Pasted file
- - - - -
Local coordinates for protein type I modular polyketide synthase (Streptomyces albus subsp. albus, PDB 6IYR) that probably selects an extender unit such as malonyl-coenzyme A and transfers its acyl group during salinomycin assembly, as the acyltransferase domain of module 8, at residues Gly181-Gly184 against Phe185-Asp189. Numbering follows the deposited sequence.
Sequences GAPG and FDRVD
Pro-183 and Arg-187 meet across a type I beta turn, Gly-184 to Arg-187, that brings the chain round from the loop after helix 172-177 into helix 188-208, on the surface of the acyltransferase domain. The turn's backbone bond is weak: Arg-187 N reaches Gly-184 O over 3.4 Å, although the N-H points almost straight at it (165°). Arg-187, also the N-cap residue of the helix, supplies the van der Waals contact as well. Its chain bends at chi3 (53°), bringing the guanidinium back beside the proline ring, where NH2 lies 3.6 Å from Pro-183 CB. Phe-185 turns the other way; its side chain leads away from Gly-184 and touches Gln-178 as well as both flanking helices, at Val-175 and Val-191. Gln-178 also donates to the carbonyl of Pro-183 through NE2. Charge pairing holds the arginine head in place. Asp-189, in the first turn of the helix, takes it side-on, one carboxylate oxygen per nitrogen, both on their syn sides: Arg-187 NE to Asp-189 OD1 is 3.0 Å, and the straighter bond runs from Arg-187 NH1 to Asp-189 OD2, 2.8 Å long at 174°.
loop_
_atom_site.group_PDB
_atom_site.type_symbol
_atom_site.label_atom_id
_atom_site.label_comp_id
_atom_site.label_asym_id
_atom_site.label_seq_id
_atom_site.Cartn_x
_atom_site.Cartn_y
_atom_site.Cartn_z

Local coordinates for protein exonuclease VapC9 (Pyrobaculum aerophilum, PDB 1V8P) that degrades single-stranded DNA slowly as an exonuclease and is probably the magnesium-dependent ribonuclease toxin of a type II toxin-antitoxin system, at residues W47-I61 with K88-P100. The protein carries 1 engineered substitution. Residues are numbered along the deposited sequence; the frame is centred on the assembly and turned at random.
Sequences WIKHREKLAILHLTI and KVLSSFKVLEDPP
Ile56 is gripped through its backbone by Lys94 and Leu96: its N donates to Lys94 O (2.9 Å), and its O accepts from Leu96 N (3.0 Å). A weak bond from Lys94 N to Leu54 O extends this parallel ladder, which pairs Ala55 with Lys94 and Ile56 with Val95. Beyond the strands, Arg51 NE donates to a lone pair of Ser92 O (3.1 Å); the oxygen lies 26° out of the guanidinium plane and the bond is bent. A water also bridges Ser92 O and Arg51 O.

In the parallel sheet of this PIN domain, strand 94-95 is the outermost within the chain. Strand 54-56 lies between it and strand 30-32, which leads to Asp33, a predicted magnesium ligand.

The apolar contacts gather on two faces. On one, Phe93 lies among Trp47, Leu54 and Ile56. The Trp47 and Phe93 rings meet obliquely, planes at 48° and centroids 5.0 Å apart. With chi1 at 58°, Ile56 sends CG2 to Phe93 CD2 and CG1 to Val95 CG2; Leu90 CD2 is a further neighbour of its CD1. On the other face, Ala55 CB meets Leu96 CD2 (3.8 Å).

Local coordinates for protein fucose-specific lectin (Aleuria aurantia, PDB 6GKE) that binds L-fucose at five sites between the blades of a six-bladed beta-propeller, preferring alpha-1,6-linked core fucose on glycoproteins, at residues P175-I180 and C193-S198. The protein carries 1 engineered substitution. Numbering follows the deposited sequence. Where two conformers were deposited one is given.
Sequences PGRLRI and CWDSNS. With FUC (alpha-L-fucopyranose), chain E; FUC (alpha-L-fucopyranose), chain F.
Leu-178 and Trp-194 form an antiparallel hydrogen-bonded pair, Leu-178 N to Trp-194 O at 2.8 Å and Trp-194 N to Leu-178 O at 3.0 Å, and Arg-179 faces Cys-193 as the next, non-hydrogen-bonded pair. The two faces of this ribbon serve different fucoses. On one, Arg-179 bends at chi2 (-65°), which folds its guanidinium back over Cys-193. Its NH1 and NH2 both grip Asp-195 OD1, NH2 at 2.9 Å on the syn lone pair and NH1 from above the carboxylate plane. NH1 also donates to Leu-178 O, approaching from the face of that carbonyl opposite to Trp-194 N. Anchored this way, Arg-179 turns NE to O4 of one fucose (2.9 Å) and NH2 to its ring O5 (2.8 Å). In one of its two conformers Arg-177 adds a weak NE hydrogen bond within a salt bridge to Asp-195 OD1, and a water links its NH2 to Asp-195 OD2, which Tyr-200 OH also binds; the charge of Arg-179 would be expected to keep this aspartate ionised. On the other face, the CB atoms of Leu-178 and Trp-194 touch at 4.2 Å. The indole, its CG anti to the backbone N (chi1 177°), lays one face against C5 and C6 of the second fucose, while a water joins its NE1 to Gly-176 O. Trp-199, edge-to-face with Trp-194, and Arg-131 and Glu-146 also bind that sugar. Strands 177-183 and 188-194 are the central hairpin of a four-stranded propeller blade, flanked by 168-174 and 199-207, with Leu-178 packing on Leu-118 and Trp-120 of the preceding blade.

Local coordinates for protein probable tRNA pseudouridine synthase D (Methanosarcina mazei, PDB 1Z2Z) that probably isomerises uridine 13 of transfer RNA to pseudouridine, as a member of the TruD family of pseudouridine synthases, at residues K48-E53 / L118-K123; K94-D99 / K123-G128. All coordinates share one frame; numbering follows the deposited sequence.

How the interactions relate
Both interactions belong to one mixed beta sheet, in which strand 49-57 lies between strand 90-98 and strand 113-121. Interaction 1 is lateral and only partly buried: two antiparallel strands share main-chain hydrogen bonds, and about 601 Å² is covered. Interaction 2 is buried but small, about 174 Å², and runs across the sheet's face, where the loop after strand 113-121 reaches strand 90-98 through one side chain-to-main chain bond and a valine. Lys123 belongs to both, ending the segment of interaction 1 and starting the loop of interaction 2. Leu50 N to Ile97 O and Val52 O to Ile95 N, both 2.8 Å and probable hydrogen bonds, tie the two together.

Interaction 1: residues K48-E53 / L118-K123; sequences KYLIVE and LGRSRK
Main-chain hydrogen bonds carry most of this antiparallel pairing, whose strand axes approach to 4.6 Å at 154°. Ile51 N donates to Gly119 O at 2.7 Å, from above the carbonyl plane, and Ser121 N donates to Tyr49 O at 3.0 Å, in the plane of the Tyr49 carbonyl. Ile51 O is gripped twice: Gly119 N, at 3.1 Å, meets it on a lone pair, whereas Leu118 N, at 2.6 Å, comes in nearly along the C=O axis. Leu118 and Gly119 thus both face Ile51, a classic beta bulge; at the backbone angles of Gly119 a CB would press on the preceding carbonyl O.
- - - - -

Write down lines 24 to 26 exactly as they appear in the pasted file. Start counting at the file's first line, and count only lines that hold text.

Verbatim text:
Both interactions belong to one mixed beta sheet, in which strand 49-57 lies between strand 90-98 and strand 113-121. Interaction 1 is lateral and only partly buried: two antiparallel strands share main-chain hydrogen bonds, and about 601 Å² is covered. Interaction 2 is buried but small, about 174 Å², and runs across the sheet's face, where the loop after strand 113-121 reaches strand 90-98 through one side chain-to-main chain bond and a valine. Lys123 belongs to both, ending the segment of interaction 1 and starting the loop of interaction 2. Leu50 N to Ile97 O and Val52 O to Ile95 N, both 2.8 Å and probable hydrogen bonds, tie the two together.

Interaction 1: residues K48-E53 / L118-K123; sequences KYLIVE and LGRSRK
Main-chain hydrogen bonds carry most of this antiparallel pairing, whose strand axes approach to 4.6 Å at 154°. Ile51 N donates to Gly119 O at 2.7 Å, from above the carbonyl plane, and Ser121 N donates to Tyr49 O at 3.0 Å, in the plane of the Tyr49 carbonyl. Ile51 O is gripped twice: Gly119 N, at 3.1 Å, meets it on a lone pair, whereas Leu118 N, at 2.6 Å, comes in nearly along the C=O axis. Leu118 and Gly119 thus both face Ile51, a classic beta bulge; at the backbone angles of Gly119 a CB would press on the preceding carbonyl O.